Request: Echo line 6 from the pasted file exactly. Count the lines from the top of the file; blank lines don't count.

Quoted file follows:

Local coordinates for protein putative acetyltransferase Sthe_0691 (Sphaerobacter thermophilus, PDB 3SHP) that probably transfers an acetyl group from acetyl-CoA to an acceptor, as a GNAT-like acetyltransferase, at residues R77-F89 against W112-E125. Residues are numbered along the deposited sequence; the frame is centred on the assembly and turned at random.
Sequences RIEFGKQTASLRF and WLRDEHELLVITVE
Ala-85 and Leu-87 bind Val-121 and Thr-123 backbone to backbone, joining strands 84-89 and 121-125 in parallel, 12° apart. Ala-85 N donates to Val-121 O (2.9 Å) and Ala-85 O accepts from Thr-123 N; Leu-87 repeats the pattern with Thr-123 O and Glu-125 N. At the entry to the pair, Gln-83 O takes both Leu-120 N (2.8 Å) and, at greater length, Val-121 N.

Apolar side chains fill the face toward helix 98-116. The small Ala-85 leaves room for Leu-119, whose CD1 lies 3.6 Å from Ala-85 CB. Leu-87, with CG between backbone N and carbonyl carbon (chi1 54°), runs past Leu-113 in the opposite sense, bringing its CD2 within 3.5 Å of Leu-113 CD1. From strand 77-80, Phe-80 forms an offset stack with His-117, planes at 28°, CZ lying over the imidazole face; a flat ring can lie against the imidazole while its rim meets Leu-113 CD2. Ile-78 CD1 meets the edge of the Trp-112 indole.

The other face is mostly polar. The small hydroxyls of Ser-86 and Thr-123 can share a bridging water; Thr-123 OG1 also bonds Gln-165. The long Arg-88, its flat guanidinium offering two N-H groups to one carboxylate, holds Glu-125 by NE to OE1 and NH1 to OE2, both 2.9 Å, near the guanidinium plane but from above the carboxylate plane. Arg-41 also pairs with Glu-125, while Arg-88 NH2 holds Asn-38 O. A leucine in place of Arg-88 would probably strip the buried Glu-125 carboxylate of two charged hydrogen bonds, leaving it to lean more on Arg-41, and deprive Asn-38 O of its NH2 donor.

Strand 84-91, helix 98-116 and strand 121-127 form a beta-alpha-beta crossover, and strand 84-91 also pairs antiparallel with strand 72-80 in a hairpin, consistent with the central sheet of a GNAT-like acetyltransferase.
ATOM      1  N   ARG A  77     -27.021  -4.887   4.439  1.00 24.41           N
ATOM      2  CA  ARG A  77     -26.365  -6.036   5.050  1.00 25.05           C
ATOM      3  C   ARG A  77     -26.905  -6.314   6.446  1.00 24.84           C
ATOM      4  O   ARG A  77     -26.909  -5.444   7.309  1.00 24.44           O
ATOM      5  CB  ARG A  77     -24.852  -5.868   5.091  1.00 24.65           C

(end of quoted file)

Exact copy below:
Strand 84-91, helix 98-116 and strand 121-127 form a beta-alpha-beta crossover, and strand 84-91 also pairs antiparallel with strand 72-80 in a hairpin, consistent with the central sheet of a GNAT-like acetyltransferase.